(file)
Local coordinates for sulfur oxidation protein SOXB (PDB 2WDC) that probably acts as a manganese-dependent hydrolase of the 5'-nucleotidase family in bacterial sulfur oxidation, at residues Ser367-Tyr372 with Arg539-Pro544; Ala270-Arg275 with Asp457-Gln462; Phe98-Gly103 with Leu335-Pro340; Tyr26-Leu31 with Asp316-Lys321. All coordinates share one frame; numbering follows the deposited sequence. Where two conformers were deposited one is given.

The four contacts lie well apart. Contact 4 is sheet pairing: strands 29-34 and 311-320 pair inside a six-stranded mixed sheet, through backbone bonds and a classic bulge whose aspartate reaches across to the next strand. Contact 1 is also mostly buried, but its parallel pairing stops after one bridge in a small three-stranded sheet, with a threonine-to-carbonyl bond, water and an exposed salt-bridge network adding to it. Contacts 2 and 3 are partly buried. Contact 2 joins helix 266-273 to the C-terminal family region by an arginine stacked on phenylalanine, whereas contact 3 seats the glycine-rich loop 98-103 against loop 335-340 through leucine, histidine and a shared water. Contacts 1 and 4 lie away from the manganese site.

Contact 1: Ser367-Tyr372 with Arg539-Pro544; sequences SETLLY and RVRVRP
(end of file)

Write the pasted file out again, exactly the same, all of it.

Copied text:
Local coordinates for sulfur oxidation protein SOXB (PDB 2WDC) that probably acts as a manganese-dependent hydrolase of the 5'-nucleotidase family in bacterial sulfur oxidation, at residues Ser367-Tyr372 with Arg539-Pro544; Ala270-Arg275 with Asp457-Gln462; Phe98-Gly103 with Leu335-Pro340; Tyr26-Leu31 with Asp316-Lys321. All coordinates share one frame; numbering follows the deposited sequence. Where two conformers were deposited one is given.

The four contacts lie well apart. Contact 4 is sheet pairing: strands 29-34 and 311-320 pair inside a six-stranded mixed sheet, through backbone bonds and a classic bulge whose aspartate reaches across to the next strand. Contact 1 is also mostly buried, but its parallel pairing stops after one bridge in a small three-stranded sheet, with a threonine-to-carbonyl bond, water and an exposed salt-bridge network adding to it. Contacts 2 and 3 are partly buried. Contact 2 joins helix 266-273 to the C-terminal family region by an arginine stacked on phenylalanine, whereas contact 3 seats the glycine-rich loop 98-103 against loop 335-340 through leucine, histidine and a shared water. Contacts 1 and 4 lie away from the manganese site.

Contact 1: Ser367-Tyr372 with Arg539-Pro544; sequences SETLLY and RVRVRP